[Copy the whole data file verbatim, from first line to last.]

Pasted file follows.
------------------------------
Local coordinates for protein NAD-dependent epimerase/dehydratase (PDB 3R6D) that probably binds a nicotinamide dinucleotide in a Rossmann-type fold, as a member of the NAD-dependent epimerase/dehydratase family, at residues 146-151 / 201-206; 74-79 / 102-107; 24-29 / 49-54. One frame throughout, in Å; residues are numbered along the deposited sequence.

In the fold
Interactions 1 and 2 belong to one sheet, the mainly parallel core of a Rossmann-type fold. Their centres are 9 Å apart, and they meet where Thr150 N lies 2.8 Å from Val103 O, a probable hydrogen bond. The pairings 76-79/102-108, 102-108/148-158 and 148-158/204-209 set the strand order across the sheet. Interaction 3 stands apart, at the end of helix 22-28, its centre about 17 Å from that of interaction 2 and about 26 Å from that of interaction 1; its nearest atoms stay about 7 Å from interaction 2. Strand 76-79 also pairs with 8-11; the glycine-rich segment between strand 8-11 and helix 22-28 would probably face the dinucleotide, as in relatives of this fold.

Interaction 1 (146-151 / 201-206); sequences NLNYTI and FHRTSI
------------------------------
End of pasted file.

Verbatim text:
Local coordinates for protein NAD-dependent epimerase/dehydratase (PDB 3R6D) that probably binds a nicotinamide dinucleotide in a Rossmann-type fold, as a member of the NAD-dependent epimerase/dehydratase family, at residues 146-151 / 201-206; 74-79 / 102-107; 24-29 / 49-54. One frame throughout, in Å; residues are numbered along the deposited sequence.

In the fold
Interactions 1 and 2 belong to one sheet, the mainly parallel core of a Rossmann-type fold. Their centres are 9 Å apart, and they meet where Thr150 N lies 2.8 Å from Val103 O, a probable hydrogen bond. The pairings 76-79/102-108, 102-108/148-158 and 148-158/204-209 set the strand order across the sheet. Interaction 3 stands apart, at the end of helix 22-28, its centre about 17 Å from that of interaction 2 and about 26 Å from that of interaction 1; its nearest atoms stay about 7 Å from interaction 2. Strand 76-79 also pairs with 8-11; the glycine-rich segment between strand 8-11 and helix 22-28 would probably face the dinucleotide, as in relatives of this fold.

Interaction 1 (146-151 / 201-206); sequences NLNYTI and FHRTSI